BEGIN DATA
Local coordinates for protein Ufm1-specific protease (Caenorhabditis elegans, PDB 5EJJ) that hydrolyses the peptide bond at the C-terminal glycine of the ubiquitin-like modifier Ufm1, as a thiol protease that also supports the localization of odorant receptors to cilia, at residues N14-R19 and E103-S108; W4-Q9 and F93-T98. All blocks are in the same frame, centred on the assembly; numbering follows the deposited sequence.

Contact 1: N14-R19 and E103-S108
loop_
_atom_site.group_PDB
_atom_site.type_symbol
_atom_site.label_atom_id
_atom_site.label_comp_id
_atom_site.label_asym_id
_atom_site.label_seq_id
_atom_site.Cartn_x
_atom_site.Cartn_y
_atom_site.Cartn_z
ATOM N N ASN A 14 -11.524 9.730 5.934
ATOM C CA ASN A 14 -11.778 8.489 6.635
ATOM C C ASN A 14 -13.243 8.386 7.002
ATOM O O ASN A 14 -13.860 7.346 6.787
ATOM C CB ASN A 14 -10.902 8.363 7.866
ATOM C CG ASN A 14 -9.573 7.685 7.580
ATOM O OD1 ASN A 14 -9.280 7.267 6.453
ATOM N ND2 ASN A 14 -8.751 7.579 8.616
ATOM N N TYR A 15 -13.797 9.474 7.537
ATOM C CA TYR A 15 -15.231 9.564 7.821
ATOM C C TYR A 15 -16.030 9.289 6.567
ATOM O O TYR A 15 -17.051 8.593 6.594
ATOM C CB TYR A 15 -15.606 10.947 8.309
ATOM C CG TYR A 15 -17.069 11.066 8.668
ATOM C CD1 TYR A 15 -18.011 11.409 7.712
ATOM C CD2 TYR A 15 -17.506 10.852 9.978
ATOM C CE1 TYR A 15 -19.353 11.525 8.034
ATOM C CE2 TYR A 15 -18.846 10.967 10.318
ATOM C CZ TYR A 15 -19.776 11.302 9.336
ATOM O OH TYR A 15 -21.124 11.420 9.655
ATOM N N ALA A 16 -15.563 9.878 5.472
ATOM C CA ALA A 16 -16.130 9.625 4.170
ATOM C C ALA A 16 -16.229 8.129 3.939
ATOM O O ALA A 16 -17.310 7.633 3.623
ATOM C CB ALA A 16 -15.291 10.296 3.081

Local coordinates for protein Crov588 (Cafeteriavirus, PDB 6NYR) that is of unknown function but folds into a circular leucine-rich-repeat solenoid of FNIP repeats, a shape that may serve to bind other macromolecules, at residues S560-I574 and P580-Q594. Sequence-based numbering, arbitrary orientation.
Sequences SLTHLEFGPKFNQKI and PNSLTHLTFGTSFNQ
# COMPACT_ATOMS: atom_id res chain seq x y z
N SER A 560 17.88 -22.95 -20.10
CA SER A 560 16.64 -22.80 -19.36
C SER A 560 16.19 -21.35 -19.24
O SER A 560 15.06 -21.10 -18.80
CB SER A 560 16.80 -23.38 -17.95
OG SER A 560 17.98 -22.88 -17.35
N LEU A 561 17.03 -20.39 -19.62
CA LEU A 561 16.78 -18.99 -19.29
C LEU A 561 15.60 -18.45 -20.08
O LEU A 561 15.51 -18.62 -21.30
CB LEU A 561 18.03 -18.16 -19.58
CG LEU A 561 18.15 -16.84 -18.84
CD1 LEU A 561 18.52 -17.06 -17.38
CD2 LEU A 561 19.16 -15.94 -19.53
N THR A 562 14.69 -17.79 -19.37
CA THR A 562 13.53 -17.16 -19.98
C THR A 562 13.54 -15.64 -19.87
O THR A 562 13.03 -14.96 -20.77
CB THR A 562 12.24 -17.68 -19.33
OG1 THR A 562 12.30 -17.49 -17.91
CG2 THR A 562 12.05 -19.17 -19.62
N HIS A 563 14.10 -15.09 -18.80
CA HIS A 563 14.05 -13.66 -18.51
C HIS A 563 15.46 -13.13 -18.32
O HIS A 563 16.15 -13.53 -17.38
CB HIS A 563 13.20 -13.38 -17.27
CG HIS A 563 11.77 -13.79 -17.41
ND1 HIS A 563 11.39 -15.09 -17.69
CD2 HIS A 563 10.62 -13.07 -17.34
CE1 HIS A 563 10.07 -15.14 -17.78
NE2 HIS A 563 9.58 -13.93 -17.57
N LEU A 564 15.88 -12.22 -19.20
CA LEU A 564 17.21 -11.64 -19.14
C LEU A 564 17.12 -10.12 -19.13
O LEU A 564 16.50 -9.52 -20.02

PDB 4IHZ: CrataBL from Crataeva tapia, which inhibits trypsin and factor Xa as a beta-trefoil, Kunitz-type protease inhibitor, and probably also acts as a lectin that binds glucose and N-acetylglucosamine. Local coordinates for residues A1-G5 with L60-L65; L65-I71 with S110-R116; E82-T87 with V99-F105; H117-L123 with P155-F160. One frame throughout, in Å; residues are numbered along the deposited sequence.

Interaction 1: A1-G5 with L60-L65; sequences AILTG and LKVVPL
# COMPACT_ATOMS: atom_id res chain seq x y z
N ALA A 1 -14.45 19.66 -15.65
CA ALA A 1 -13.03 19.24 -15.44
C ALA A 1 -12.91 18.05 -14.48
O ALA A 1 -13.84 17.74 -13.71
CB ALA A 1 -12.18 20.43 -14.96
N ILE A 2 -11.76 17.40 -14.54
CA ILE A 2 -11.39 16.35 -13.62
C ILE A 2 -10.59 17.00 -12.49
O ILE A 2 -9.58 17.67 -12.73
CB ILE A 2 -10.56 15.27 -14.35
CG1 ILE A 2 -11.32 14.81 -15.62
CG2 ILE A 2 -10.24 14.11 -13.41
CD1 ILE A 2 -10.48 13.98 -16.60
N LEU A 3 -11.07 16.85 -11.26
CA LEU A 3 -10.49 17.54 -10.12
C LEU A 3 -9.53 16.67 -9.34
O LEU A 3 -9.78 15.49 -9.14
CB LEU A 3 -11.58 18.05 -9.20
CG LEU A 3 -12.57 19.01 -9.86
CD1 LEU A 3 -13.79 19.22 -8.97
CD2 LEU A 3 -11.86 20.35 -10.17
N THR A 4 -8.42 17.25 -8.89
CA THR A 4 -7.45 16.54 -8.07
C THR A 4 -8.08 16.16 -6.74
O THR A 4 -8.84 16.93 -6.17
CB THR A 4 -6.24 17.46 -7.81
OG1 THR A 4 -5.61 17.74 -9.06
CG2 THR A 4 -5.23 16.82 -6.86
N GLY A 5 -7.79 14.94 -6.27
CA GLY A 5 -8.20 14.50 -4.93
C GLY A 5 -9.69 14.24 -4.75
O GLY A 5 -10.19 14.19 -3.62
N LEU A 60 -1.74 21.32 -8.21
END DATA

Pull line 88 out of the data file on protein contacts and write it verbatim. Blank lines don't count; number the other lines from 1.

CB ILE A 2 -10.56 15.27 -14.35